WHO says believing ‘magically we will get a perfect vaccine’ is ‘not realistic’

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The World Health Organization (WHO) had a strong message for the world on Monday.

“I want to be straight with you.  There will be no returning to the old normal for the foreseeable future.” Dr. Tedros Adhanom Ghebreyesus stressed Monday.  “I repeat – there will be no return to the old normal for the foreseeable future.”

As of Monday morning, the U.S. had seen over 3.3 million cases of the pandemic, nearly three times as many cases as any one country throughout the rest of the world, excluding South America.  Nearly 13 million have now been infected during the pandemic.

“Also, believing magically we will get a perfect vaccine that everyone will have access too, is also not realistic.” WHO Executive Director Dr. Michael Ryan added.  “The history of vaccines are that we can and will develop a vaccine.  The question mark is, how effective will that vaccine be?  More importantly and more worryingly, who will get that vaccine, and will that distribution be fair and equitable.”

The question from WHO leadership comes after the Trump Administration bought up virtually all stocks of the drug remdesivir, which is one of two drugs proven to help people recover faster from the disease.   The U.S. purchased over half a million doses, which accounts for nearly all parent company Gilead’s capable production through September.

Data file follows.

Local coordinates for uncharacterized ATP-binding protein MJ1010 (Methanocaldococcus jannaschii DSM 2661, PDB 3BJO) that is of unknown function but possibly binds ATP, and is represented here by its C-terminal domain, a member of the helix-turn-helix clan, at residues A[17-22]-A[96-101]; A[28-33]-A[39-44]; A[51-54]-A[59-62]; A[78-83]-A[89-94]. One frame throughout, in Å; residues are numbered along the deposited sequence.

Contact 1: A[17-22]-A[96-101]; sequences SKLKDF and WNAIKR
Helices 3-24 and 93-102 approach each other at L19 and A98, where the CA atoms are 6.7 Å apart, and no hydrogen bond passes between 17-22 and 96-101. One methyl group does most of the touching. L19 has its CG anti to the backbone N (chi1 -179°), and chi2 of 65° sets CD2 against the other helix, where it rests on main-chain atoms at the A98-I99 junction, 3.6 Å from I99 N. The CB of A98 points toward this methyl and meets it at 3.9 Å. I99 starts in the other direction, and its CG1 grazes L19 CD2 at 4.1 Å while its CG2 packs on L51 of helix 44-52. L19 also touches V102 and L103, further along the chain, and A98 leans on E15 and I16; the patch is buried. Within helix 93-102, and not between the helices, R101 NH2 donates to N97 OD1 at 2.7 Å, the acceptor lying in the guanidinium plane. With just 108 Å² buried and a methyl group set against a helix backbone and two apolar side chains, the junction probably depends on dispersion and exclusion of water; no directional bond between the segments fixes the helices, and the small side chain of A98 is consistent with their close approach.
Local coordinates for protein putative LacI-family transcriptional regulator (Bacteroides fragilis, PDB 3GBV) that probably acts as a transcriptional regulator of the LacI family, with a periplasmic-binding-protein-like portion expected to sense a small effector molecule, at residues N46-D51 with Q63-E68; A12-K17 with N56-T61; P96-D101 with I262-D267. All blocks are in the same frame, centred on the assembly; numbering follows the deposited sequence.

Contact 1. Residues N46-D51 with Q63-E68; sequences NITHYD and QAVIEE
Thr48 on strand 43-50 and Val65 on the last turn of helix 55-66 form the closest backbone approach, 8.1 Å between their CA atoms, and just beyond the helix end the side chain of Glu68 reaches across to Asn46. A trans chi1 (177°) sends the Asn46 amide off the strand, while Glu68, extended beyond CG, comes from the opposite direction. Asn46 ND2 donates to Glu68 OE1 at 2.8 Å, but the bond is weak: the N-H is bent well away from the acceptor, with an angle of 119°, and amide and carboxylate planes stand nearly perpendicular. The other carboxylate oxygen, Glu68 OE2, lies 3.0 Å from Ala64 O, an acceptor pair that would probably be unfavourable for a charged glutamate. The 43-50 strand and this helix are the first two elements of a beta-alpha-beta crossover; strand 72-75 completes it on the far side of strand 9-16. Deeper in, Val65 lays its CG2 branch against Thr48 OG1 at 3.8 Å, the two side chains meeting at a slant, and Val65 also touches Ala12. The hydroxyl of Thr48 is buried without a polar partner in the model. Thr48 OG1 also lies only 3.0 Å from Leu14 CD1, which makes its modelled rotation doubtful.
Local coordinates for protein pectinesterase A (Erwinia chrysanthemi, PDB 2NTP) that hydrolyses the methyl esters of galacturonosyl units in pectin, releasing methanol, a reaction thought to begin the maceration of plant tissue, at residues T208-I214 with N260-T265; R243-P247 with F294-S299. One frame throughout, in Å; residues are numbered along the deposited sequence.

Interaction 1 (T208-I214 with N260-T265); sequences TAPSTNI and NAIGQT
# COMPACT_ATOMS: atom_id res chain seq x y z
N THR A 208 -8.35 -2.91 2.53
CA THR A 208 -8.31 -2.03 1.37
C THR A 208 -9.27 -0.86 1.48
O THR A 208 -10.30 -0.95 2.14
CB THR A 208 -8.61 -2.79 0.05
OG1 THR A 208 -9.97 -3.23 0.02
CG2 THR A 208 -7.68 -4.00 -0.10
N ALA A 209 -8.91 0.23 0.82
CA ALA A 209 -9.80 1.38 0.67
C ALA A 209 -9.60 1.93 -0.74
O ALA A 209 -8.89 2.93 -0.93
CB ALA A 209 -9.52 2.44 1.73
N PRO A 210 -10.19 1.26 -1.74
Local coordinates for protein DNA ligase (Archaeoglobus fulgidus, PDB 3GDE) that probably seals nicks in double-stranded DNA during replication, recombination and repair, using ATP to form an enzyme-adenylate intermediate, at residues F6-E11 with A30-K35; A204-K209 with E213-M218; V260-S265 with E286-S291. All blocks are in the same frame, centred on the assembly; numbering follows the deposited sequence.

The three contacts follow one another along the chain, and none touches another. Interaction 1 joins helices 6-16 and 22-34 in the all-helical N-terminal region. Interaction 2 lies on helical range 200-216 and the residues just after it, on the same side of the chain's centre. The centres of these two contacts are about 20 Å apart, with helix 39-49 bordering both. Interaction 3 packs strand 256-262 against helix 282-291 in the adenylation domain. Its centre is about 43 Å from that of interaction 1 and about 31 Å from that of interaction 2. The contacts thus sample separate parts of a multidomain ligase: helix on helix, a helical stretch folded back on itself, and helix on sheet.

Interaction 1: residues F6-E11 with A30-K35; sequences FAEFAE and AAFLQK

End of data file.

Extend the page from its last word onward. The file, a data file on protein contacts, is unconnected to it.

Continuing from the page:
“We need clear and strong government leadership, and that doesn’t matter where you are,” Dr. Ryan said Monday. 

It’s important to note, remdesivir is not a vaccine, but a recovery drug designed out of research into Ebola.  U.S. citizens are still required to purchase the drug, which will cost around $3,200 per treatment, which is six doses. No other company in the world is allowed to produce remdesivir due to a patent Gilead holds on the drug.

The U.S. announced it would leave the WHO a month before the buy. 

 “There are no shortcuts out of this pandemic,” Dr. Ghebreyesus said Monday. “We all hope there will be an effective vaccine.  But we need to focus on using the tools we have now to suppress transmission, and save lives.”

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